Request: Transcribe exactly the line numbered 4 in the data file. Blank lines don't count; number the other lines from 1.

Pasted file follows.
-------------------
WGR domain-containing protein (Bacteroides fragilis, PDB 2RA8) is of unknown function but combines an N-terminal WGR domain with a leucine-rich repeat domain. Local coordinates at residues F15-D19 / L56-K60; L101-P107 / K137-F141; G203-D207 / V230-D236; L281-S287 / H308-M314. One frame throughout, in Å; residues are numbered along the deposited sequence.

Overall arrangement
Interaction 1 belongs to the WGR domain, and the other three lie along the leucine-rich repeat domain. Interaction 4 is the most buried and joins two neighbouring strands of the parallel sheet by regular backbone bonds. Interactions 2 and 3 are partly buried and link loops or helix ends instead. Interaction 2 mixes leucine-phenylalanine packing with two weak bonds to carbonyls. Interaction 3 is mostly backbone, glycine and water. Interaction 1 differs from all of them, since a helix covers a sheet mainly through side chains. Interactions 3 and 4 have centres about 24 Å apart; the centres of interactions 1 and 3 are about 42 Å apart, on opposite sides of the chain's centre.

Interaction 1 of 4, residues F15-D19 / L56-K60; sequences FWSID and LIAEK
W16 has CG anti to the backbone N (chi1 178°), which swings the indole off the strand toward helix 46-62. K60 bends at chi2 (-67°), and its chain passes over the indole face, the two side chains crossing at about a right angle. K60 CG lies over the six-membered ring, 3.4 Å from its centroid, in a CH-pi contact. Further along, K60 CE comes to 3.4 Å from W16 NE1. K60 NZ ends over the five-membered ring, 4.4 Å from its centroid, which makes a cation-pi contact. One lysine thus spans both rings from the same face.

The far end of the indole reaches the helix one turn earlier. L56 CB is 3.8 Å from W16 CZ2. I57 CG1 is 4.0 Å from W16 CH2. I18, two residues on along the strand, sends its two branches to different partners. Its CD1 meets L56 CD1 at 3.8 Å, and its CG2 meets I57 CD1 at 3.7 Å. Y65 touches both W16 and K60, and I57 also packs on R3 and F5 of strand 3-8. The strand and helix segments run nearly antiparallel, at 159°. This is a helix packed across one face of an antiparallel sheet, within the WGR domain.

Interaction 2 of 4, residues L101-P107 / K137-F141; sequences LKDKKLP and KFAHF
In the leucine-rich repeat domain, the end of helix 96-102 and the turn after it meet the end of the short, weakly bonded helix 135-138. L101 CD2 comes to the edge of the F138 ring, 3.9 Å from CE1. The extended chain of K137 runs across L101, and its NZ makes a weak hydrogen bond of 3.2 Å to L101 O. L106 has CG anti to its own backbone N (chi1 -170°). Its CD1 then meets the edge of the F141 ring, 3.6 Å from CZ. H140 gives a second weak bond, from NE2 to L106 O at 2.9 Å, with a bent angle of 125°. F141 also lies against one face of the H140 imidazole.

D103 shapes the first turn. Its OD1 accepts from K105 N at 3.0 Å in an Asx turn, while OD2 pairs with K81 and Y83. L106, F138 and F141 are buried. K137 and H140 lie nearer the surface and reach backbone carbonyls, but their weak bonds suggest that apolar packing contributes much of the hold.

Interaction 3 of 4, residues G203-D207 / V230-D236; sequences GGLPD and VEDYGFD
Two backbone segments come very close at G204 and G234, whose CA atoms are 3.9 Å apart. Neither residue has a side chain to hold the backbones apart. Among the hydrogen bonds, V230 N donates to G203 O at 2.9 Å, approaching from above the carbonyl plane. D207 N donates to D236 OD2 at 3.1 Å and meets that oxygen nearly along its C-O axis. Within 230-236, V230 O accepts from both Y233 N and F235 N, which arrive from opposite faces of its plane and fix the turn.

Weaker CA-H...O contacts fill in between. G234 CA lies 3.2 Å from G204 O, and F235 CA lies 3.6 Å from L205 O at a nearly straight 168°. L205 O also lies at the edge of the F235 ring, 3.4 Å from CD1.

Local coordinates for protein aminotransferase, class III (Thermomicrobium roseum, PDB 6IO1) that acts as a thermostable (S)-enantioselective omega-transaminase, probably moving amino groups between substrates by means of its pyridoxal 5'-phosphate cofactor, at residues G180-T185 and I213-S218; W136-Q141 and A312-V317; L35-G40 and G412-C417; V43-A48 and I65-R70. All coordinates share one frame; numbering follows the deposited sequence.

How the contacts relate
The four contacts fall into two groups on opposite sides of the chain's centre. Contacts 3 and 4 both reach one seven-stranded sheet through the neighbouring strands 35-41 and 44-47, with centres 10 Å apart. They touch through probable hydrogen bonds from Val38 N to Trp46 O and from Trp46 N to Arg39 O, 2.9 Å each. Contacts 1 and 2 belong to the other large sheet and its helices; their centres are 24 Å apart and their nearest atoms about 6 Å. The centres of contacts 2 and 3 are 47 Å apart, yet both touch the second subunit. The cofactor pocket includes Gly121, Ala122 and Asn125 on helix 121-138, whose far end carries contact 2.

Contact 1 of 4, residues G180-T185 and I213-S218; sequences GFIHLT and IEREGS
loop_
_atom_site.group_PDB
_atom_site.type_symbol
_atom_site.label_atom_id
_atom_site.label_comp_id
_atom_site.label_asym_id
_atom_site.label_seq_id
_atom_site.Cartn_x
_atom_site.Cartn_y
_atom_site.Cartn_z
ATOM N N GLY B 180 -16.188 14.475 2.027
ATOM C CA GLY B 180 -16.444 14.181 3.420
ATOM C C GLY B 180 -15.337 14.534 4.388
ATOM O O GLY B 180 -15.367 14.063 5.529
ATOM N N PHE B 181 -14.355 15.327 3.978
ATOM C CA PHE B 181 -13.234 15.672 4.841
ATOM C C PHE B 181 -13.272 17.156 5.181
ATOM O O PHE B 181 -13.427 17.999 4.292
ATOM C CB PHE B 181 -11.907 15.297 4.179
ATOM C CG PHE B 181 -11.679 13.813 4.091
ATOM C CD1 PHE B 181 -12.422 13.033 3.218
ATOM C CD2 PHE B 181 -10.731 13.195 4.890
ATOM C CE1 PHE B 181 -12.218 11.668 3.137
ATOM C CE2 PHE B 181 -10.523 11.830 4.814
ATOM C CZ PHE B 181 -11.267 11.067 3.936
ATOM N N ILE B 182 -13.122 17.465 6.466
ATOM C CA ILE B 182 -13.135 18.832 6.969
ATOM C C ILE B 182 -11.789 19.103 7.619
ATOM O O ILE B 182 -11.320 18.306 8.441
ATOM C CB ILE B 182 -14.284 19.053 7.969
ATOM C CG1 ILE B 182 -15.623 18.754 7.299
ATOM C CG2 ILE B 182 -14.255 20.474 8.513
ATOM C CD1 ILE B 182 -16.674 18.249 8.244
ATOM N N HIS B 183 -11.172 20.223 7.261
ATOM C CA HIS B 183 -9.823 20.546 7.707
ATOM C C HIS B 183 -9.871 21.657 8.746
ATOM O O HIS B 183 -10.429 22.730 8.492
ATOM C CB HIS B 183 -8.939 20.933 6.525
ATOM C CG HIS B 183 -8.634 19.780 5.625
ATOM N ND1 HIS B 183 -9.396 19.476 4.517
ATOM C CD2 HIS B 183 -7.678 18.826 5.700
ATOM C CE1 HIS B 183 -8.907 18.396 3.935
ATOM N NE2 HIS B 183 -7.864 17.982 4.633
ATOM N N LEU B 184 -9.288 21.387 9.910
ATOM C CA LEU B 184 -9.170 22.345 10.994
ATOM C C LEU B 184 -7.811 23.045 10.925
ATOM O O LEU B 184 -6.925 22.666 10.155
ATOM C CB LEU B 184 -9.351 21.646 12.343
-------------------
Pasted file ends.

Interaction 1 of 4, residues F15-D19 / L56-K60; sequences FWSID and LIAEK